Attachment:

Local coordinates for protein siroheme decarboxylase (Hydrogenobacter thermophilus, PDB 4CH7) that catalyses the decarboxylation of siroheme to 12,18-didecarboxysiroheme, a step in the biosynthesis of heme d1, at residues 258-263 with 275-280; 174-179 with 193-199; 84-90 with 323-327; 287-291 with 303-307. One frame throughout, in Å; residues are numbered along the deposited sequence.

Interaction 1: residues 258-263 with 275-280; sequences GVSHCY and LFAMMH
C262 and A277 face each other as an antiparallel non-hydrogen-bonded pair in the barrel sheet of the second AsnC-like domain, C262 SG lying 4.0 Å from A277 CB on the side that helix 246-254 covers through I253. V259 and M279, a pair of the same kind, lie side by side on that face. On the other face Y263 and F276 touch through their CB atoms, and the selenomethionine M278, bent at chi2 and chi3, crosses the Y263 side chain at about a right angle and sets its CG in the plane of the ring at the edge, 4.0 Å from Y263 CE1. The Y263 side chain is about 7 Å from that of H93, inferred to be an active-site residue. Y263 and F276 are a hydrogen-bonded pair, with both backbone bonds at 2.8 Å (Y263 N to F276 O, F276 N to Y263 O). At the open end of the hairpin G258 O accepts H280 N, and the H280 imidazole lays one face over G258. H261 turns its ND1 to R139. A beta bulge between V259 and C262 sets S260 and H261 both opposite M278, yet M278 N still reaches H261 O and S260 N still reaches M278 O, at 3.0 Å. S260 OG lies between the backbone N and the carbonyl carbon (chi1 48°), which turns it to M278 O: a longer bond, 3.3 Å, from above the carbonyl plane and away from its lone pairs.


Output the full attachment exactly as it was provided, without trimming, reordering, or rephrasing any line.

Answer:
Local coordinates for protein siroheme decarboxylase (Hydrogenobacter thermophilus, PDB 4CH7) that catalyses the decarboxylation of siroheme to 12,18-didecarboxysiroheme, a step in the biosynthesis of heme d1, at residues 258-263 with 275-280; 174-179 with 193-199; 84-90 with 323-327; 287-291 with 303-307. One frame throughout, in Å; residues are numbered along the deposited sequence.

Interaction 1: residues 258-263 with 275-280; sequences GVSHCY and LFAMMH
C262 and A277 face each other as an antiparallel non-hydrogen-bonded pair in the barrel sheet of the second AsnC-like domain, C262 SG lying 4.0 Å from A277 CB on the side that helix 246-254 covers through I253. V259 and M279, a pair of the same kind, lie side by side on that face. On the other face Y263 and F276 touch through their CB atoms, and the selenomethionine M278, bent at chi2 and chi3, crosses the Y263 side chain at about a right angle and sets its CG in the plane of the ring at the edge, 4.0 Å from Y263 CE1. The Y263 side chain is about 7 Å from that of H93, inferred to be an active-site residue. Y263 and F276 are a hydrogen-bonded pair, with both backbone bonds at 2.8 Å (Y263 N to F276 O, F276 N to Y263 O). At the open end of the hairpin G258 O accepts H280 N, and the H280 imidazole lays one face over G258. H261 turns its ND1 to R139. A beta bulge between V259 and C262 sets S260 and H261 both opposite M278, yet M278 N still reaches H261 O and S260 N still reaches M278 O, at 3.0 Å. S260 OG lies between the backbone N and the carbonyl carbon (chi1 48°), which turns it to M278 O: a longer bond, 3.3 Å, from above the carbonyl plane and away from its lone pairs.